By Matt Dolloff, CBS Boston

BOSTON (CBS) — Starting with the 2016 season, “Questionable” might become the most uttered word in the football lexicon. The NFL has officially removed the “Probable” designation from injury reports, which will streamline the injury report process for teams across the league but also add a fresh layer of uncertainty to players’ availability for games.

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It will also be good for business, and here’s why – but first, a rundown of the changes …

The NFL’s Competition Committee has approved revisions to the league’s injury report policy, which eliminates the “Probable” tag and merges it with “Questionable,” meaning that a player will be listed as “Questionable” if there is “any question concerning a player’s availability for the game.” The “Doubtful” tag now simply means that it is “unlikely” that the designated player would play in the game. Essentially, anyone with less than 100 percent certainty will now be marked “Questionable” while “Doubtful” basically means less than 50 percent. The league said it removed “Probable” from injury reports because “approximately 95 percent” of players listed as such ended up playing, making the designation essentially meaningless.

The rules also changed in accompanying practice reports, removing “Out” in order to “avoid confusion between information provided in the Practice Report and its Game Status Report.” Players will now be designated either “Full Participation,” “Limited Participation,” or “Did Not Participate.” In theory, the new combined reports could make it easier for teams to discern who will and will not be active on Sundays, but it could also cloud potential rosters even more than before.

These rule changes are inevitably going to lead to a lot more players receiving the “Questionable” tag, a designation that will certainly avoid confusion as far as the actual language of practice reports and game status reports. But it will also leave teams looking at their opponents with a lot more uncertainty as to who will and will not be on the field, due to the wide range of potential availability associated with it. The Patriots famously listed Tom Brady with some kind of arm or shoulder injury every week starting in 2003, then “Probable” with a shoulder injury on every injury report from the start of the 2005 season all the way through 2007, at which point it just became comical. What’s to stop them from doing something similar, such as listing half the roster as “Questionable” every week?

Why it’s good for business

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These changes may streamline the practice and injury report process, but the added layer of uncertainty with the expanded “Questionable” tag will also be a sneaky-good business move for the NFL. It’s going to create even more uncertainty for fantasy football lineups, meaning more “GMs” will be checking practice reports even more frequently than usual, which means more eyeballs on Friday injury reports, which means more check-ins on Sunday mornings, which will inevitably boost ratings for the games themselves and the programming surrounding them.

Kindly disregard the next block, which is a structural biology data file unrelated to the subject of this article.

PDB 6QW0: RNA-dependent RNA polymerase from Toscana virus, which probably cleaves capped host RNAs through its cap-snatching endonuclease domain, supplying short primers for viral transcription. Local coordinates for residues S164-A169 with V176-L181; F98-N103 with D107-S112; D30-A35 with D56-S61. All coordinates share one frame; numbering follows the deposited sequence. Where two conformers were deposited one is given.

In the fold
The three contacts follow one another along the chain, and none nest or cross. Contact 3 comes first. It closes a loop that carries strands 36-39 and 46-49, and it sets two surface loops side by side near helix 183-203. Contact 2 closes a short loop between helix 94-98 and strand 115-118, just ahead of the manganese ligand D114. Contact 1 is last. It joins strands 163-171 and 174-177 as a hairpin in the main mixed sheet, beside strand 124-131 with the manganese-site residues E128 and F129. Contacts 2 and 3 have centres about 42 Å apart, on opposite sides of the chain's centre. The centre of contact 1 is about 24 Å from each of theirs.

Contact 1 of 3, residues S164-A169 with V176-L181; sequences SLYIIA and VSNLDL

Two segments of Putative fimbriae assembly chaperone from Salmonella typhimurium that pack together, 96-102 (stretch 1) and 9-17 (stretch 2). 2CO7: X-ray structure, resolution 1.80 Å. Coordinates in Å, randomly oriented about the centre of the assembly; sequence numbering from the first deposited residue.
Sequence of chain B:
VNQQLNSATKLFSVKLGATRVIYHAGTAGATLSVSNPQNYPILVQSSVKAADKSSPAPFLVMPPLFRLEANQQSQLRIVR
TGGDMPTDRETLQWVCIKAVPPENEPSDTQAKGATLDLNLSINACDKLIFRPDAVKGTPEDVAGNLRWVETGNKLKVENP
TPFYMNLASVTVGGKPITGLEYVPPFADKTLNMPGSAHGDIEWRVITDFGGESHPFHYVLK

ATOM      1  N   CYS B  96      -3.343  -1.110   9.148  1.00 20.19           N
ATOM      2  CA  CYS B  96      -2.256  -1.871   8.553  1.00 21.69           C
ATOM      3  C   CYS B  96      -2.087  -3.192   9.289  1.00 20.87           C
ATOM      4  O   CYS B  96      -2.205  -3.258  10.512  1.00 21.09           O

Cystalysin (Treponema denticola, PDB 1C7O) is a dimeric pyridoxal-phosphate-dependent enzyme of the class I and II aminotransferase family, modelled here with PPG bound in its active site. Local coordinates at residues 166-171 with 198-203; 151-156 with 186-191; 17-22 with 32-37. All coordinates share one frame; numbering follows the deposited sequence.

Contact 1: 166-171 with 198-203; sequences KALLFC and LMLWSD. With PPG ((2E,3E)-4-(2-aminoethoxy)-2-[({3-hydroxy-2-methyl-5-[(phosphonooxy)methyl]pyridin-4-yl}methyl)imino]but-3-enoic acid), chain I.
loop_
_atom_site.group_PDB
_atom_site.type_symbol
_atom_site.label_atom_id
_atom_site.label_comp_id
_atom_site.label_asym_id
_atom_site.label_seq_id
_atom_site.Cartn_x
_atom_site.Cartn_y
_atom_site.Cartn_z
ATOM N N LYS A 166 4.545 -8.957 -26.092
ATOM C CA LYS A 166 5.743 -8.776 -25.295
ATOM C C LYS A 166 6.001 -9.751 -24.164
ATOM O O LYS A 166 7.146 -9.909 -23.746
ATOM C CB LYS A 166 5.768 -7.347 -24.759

Companies with fantasy football teams and leagues like ESPN and Yahoo!, as well as daily fantasy companies like DraftKings, are sure to be the biggest direct beneficiaries of the new layer of uncertainty surrounding the “Questionable” tag. But obviously, the league benefits from any and all increased attention fantasy sports leagues get, and will almost certainly see an uptick in interest as to the availability of key players should they be less than 100 percent certain to play. There will also be plenty more frustrated GMs who don’t switch players in and out of their lineups quickly enough.

With the new injury report setup, the NFL has also created itself a new avenue for potential discipline. If a player is “certain to play” on Sundays, he must be left off that week’s injury report. A player’s absence from the injury report essentially guarantees that he will be active. That’s why if a player is not listed on the injury report but is inactive for the game, the team must give an explanation to the league or “be subject to possible discipline” if the league cannot pinpoint a valid reason for his absence.

Under the guise of “avoiding confusion,” the NFL has subtly carved out even more attention for itself in the days leading up to games. The bottom line is, with most “Probable” players now becoming “Questionable,” there will be even more intrigued fantasy GMs talking about player availability than before.

Intrigue = ratings. And the new injury reports will provide plenty of it.

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Matt Dolloff is a writer for His opinions do not necessarily reflect that of CBS or 98.5 The Sports Hub. Have a news tip or comment for Matt? Follow him on Twitter @mattdolloff and email him at